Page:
Tuesday, December 18, 2018

My LEGO Nativity Scene

With Christmas just a week away, I was reminded of the LEGO Nativity set that I built for our holiday decorations two years ago. I disassembled those models soon after the holidays rather than storing them, and also so I could reclaim the bricks for other projects. But I took several photos, which I'm sharing here, with a few comments about some the building techniques I used.

Part of the inspiration for this set was a papercraft Nativity that my parents displayed in our home every year. These had originally come as a book of cut-and-assemble models, one for each day of Advent, when I was in very early elementary school. Besides the pieces and instructions, the book also retold the Biblical story of Christmas (including many apocryphal details, like the Magi's origins and the Christmas rose), split up into passages matching that day's paper element. Part of the heavier cardstock cover formed the stable and backdrop for it all. The models were cute little pieces of art, and I usually called dibs on unpacking and arranging them each year.

For my LEGO scene, I first had to choose a scale. Using minifigures seemed a bit like cheating--plus my selection of "Middle Eastern-looking" garb consisted mainly of turbans, hoods, capes, and Star Wars robes. Instead, I made stylized brick-built figures about half again to twice that height. 

The stable was built of plates, with click-hinges connecting the roof and side walls to the back walls. The side walls were positioned at an angle, and their top edges used angled plates to build their trapezoid shape. 

The people's bodies were essentially stacks of regular and sloped bricks and plates. 2x2 cylindrical bricks are used for heads, and various SNOT (Studs Not On Top) parts were used to make beards and headdresses.

The manger was a small ship's hull piece, with bricks filling in the ends, and 1xN plates around the top; a couple more plates gave it a more stable base. Being a much smaller person, the baby Jesus used a blank minifigure head, with a radar dish added for a halo. (Mary and Joseph lacked halos because--unlike the angels below--I couldn't find a solution that I was satisfied with.)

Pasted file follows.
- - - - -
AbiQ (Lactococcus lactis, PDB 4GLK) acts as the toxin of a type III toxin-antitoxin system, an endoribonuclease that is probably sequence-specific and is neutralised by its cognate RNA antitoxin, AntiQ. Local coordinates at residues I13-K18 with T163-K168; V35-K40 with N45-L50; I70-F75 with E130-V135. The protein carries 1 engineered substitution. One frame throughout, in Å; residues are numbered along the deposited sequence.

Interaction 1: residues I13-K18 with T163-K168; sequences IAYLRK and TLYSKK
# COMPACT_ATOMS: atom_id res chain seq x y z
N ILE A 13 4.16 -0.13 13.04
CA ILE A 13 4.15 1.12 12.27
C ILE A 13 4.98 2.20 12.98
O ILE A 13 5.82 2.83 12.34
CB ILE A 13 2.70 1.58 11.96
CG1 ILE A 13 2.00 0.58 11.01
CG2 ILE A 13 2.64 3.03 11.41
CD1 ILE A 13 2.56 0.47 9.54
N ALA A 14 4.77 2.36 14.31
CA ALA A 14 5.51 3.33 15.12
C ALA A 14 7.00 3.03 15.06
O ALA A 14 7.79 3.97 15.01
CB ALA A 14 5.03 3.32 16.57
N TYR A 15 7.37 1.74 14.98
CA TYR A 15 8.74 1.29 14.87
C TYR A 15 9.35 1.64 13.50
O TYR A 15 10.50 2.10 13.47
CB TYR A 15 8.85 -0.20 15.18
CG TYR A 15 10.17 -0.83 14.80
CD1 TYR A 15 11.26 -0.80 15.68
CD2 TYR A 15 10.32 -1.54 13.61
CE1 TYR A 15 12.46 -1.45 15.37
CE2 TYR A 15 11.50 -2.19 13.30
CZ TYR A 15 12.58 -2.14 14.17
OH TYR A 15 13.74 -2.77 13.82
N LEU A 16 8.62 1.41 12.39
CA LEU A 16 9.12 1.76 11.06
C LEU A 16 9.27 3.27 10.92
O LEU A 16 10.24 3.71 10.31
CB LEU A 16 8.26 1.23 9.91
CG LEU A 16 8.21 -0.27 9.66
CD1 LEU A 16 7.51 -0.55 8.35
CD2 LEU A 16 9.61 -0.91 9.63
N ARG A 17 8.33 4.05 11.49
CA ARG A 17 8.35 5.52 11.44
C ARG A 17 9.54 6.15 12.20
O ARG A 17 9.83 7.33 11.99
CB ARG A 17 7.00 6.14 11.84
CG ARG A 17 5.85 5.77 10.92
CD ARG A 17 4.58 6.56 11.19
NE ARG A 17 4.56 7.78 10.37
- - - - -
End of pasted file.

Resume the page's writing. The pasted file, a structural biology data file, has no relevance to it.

The three Magi were, as befits kings, the most colorful models in this set. I used contrasting colors and styles for their robes and headgear, and heads of different colors (white, yellow, and black) to match one traditional depiction of them as belonging to different races. Two of their gifts were pieces from the Orient Bazaar LEGO Game; the gold crystal is a piece common to mining-themed sets.

The shepherds were built in neutral tones to show their humble origins. Their crooks were built from whips and wands. The sheep were 2x4 bricks covered with SNOT pieces that both suggested their wool and allowed a slope brick head and a 1x1 round plate tail to be attached. (The sheep were inspired in large part by the Wild Wool LEGO Game, though my models weren't designed to be sheared.)

The other animals--cow, camel, and donkey--were built using various techniques that I touched on in "Building the Bestiary #6: Four-Legged Friends," though at a slightly larger scale. This camel was very similar to the model from that column (which preceded this project by a few months), except that the head and neck were built from a number of SNOT bricks.

After taking the previous picture, I redesigned my cow model to make it a little smaller and less blocky.

The angels were monochrome except for their halos and the trumpet. Wings were attached using one of the techniques used in "Building the Bestiary #15: For the Birds" (which was posted the following summer).

The star was built out of round plates and sloped bricks. The 8 rays were sandwiched between two disks of plates, which allows the smaller rays to be turned to the diagonals. The star's tail was attached to the roof of the stable using some click-hinges. This photo also shows the placement of the angels, which were attached with hinges and 2x2 turntable plates.

The photo below shows the finished set, arranged atop a small shelf unit in our living room, where it remained for most of December. The shelf had a very smooth veneer, so I placed a sheet of felt on top before placing the LEGO models. This kept them from sliding around (or off) at the slightest bump or vibration.

Whether you celebrate Christmas, Hannukah, the solstice, another winter holiday, or none of them, I hope that the close of this year and beginning of the new year prove to be happy for you all!

No comments:

Post a Comment